50 years after the publication of Silent Spring by Rachel Carson, there comes a book, so chilling in its detail and veracity, I will truly never be the same.
Keeping in mind the author is not a writer by trade, and it took her literally decades to write this book, it is on a level that parallels the best non-fiction writers of our time. Detailing the step-by-step deterioration of everyday life on a tranquil Missouri farm, and the long battle to discover the truth, the reader relives Ms. Piatt’s thoughts and emotions with her as the documentary unfolds.
Raising two daughters as a single mother, the author has a successful horse operation in Moscow Mills, MO. An idyllic existence, filled with friends, horse shows, prize breeding stock, and good clean country life is suddenly and tragically interrupted after the horse arena is “oiled” to keep down the dust.
Within weeks, small animals fall sick, and pets tragically die. Dead birds are scooped up by the dozens from the arena. Then the horses fall ill, one by one. The author and her daughters are plagued with a strange rash, and the youngest is hospitalized following a hemorrhage. The doctors at St. Louis Children’s Hospital are mystified. What follows is a heart-wrenching trip down the proverbial rabbit hole, as lies, cover-ups, dereliction of duty, and politics thwart the author’s mission to find what has caused the illnesses. Doing what the regulatory agencies won’t do, the author follows the trucks of Bliss Oil Company, obtaining evidence as they fill up at Monsanto, and dump the vile spew on country roads and fields, in creeks, and sometimes even down the drain at the local car wash!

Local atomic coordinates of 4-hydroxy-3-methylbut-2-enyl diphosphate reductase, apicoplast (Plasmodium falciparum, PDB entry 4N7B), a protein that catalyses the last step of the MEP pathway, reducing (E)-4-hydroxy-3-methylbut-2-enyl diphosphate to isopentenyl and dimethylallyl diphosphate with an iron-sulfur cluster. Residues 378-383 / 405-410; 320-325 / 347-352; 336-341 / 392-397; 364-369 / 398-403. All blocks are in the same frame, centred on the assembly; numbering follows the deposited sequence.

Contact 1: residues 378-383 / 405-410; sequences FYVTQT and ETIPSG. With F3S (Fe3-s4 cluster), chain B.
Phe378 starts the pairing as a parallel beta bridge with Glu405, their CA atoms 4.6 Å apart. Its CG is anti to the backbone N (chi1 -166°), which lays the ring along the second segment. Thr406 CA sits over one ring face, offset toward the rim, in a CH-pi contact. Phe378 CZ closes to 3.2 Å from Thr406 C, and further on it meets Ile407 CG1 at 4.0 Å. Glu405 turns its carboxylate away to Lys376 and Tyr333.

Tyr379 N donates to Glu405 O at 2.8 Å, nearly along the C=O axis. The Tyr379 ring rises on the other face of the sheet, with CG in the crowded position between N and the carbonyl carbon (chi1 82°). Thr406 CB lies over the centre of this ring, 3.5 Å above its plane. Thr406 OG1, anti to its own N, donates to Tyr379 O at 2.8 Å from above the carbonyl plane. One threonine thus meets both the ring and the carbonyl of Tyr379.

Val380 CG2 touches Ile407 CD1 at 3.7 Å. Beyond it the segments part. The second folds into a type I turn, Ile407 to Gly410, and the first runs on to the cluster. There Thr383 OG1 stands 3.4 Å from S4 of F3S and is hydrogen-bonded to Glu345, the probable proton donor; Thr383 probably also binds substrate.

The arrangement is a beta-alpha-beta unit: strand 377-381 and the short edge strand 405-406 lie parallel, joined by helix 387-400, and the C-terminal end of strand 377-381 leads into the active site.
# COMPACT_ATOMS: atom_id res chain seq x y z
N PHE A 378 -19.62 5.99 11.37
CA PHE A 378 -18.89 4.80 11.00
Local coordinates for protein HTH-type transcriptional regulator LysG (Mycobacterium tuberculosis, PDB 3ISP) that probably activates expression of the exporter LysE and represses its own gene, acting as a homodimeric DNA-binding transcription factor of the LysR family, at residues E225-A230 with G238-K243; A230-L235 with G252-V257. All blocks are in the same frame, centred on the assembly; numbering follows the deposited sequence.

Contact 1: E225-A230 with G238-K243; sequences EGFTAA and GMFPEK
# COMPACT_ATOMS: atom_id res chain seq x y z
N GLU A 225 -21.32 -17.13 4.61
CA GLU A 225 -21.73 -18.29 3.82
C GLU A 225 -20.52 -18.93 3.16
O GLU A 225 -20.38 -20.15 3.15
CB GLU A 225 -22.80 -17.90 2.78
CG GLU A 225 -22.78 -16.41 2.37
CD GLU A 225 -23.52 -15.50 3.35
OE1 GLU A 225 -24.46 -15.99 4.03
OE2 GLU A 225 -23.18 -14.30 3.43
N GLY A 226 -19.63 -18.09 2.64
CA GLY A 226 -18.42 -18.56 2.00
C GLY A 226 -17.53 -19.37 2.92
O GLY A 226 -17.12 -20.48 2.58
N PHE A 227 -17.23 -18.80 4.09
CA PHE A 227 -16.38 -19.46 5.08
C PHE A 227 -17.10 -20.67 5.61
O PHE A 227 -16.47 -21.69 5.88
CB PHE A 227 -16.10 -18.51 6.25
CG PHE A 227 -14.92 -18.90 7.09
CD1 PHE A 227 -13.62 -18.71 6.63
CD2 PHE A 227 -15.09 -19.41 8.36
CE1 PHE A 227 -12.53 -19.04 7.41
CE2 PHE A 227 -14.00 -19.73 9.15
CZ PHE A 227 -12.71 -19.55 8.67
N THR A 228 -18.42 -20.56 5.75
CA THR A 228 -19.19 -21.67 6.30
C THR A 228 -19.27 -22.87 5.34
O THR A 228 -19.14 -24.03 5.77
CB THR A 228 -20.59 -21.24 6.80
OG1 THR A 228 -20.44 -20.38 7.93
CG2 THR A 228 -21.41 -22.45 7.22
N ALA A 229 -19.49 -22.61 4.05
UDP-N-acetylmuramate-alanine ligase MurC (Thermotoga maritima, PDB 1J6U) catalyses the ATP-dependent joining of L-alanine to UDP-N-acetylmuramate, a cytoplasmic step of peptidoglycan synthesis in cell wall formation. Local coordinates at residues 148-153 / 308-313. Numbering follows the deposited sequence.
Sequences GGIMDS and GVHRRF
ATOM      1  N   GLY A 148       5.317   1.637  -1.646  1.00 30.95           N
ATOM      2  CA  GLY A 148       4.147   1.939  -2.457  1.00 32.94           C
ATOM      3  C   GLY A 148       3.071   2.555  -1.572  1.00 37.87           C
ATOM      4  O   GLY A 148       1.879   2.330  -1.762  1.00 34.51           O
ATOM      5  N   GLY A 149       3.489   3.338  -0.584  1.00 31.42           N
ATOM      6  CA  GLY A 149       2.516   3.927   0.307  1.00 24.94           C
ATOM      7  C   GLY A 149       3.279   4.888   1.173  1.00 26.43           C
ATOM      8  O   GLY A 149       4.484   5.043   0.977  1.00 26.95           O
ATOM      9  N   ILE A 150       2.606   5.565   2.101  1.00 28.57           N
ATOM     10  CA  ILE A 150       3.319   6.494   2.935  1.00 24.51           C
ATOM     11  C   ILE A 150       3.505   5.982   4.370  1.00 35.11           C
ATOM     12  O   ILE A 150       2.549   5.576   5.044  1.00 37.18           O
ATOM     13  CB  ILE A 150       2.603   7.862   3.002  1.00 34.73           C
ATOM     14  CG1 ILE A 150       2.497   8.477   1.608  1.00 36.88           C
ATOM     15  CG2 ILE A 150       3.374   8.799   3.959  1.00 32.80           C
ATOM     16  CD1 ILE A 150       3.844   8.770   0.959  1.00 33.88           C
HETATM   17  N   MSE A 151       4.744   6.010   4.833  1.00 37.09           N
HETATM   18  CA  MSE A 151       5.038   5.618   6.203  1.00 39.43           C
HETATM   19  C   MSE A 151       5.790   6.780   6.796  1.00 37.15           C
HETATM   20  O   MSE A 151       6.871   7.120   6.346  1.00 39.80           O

Written with the aid of Ms. Piatt’s stunning memory, and her life-long habit of keeping notes, the book pulls you in from the first page, and the adult reader will have many “a-ha” moments as they recall certain events. The efforts of the author ultimately resulted in removal of Times Beach from the map after the toxic pollution by the perpetrator of her own tragedy was discovered in levels incompatible with life, human or otherwise.
A subtle undercurrent, one that the astute reader will pick up on, is the cause of this tragedy: was it simple ignorance of the dangers of chemicals in the early 1970’s, or the dark side of the horse business, where less successful horsemen seek to damage their perceived competition? Can simple greed rise to levels so unconcerned with both human and animal life? How could the EPA be so non-responsive in the face of overwhelming evidence? And what chemical dangers may be in our own backyard?
This book should be mandatory reading in veterinary schools throughout the country. While giving kudos to kind, caring and knowledgeable vets who went out of their way to help the animals, other practitioners were somewhat dismissive, and missed an opportunity as healers to diminish the almost unimaginable suffering of the people and animals depicted in this book.
Judy Piatt now lives and works in Licking, where she owns and operates the Chuckwagon Café. To learn more about the book, visit www.killinghorses.com.